Healthy Dessert Alternatives – Easy Fruit Whips
The not so sweet truth
On average, 16% of children and adolescents’ total calories come from added sugars. For kids aged two to five, an average of 13 teaspoons of sugar is consumed each day. And for adolescents ages six to 19, this number jumps to 22 teaspoons of sugar every day! The recommended limit is less than 5 teaspoons per day for preschool kids, elementary school children, and adolescent girls and between less than 9 teaspoons for adolescent boys. Fruit, like this frozen fruit whip, can be used as a refined sugar replacement to help you and your kids cut back on added sugars and create nutrient-dense treats and desserts. <Click the photo to watch the video>.
Eat your colors!
All kids, big and small, can benefit from adding more colorful foods to their diet. By eating a variety of colors, we can improve our intake of beneficial nutrients called phytochemicals. Phytochemicals help our bodies in a number of ways such as by aiding in heart function, preventing cellular damage, strengthening the bones, and fighting off illness. Because fruit is naturally sweet, it is a delicious way to get more protective plant compounds, called phytochemicals, in your kids’–and your own–diets.
Ask your kids what their favorite colors are. Maybe they love radiant red cherries, brilliant blue blueberries, or pretty purple plums. Empower your kids with making choices to improve their health. Not only will they be getting the vitamins and minerals that their growing bodies need, but essential fiber as well! This is a crucial consideration because fewer than 40% of kids ages two to 17 meet their fiber needs. Aim for getting at least four different colors in your diet each day. Try making fruit whips as a satisfyingly sweet, nutritious treat that will help you meet your color goals. Use the Colorful Food Tracker to chart your progress!
To make fruit whip:
Simply select 1 cup of the fruit of your choice or combine flavors for a unique twist. If selecting fresh fruit, first wash, cut, and freeze the fruit. My favorite is frozen bananas which you peel first and then freeze in an airtight bag or container. Frozen fruit requires no additional preparation. Adults may prefer more sophisticated flavors such as blueberries blended with Meyer lemons, while kids may prefer just one fruit or simple flavors such as only mango or only cherry, or strawberries and bananas. Experiment with flavors to find out which ones are your favorites. Additionally, different flavors of fruits can be layered in a glass dessert dish for a vibrant and beautiful fruity treat.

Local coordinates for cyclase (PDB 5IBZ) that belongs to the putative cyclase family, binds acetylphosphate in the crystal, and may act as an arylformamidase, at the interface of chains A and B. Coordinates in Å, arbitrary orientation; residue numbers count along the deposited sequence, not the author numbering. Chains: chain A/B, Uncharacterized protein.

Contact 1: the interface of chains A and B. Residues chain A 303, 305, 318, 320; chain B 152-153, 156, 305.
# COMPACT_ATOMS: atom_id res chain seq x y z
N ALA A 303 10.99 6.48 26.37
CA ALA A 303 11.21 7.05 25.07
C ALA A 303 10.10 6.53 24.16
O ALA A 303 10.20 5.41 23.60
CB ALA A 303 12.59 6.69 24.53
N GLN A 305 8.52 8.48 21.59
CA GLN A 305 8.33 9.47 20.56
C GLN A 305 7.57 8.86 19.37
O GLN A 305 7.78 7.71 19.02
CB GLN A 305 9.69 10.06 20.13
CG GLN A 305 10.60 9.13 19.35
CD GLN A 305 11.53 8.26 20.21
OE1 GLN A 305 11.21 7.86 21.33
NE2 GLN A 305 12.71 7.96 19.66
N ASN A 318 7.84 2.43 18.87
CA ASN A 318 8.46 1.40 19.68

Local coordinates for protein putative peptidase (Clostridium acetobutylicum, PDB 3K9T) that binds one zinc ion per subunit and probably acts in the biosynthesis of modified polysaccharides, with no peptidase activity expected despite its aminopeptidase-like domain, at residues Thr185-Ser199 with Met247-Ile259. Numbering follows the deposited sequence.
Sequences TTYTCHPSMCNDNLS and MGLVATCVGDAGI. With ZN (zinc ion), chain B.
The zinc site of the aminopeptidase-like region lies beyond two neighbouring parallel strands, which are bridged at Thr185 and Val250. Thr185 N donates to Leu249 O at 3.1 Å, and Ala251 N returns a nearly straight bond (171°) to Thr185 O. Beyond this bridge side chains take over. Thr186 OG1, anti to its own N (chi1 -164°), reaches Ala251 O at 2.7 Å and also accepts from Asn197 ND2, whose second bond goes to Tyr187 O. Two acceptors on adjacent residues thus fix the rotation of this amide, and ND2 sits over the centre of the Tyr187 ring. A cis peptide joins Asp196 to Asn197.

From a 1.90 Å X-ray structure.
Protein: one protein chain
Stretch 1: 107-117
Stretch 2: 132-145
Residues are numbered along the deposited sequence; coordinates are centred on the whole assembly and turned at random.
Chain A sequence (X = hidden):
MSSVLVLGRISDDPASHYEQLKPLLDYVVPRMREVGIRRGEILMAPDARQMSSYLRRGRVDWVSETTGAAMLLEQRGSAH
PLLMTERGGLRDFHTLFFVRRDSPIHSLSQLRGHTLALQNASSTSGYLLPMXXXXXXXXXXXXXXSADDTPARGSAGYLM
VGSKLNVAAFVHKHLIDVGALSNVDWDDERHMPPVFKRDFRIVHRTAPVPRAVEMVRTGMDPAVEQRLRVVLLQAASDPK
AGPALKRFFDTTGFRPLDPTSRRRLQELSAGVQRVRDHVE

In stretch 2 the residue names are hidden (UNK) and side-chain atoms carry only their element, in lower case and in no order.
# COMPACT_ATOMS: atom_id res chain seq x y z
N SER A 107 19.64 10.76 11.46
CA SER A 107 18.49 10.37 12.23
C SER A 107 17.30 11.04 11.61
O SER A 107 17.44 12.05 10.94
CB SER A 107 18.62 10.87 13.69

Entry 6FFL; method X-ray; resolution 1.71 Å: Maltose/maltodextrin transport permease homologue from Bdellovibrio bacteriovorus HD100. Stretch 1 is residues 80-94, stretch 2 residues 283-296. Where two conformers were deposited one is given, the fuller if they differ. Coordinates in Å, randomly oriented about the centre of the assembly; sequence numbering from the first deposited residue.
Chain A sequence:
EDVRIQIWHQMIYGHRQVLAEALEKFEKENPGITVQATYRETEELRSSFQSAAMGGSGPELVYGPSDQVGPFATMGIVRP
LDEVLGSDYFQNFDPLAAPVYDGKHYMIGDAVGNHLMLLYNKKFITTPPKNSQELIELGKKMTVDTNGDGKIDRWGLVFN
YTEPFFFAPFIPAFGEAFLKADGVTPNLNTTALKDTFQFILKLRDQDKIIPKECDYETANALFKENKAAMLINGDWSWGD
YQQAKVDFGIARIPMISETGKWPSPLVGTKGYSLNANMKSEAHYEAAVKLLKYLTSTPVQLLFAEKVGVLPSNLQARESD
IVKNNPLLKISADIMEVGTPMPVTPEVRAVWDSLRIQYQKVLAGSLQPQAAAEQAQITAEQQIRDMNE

If you have any leftovers, pour them into popsicle molds and freeze them. This way you will have a healthy treat around when your sweet tooth is calling.
This fruit whip is made with the Champion Juicer because it quickly and efficiently homogenizes the fruit with dozens of small blades, but you can also use a food processor or blender.
- Any frozen seedless frozen fruit of your choice.
- Cut fresh fruit into chunks that fit into the feeding tube. Freeze in an airtight container. Or purchase ready to use frozen fruit.
- Fit the blank screen (or use homogenizing body) onto the juicer body.
Run frozen fruit chunks through juicer into bowls, serve immediately.
The best part is the Champion Juicer does all the hard work, so you don’t need to scrape out the side of the blender, start, and stop again. It comes out 100% smooth and ready to eat! Yum!
For more delicious, healthy, fruit-based desserts, check out:
Raspberry Banana Frozen Yogurt
Decadent Dairy-Free Chocolate and Peanut Butter “Nice” Cream
Melissa Halas-Liang, MA, RDN, CDE is a Registered Dietitian and Certified Diabetes Educator with a Masters in Nutrition Education who is a nationally recognized childhood nutrition expert. She is founder of SuperKids Nutrition Inc. where she is “saving the world, one healthy food at a time.” Read more about her Super Crew children’s books and discover how nutrition can help you live your best health potential through her on-line courses blog, Melissa’s Healthy Living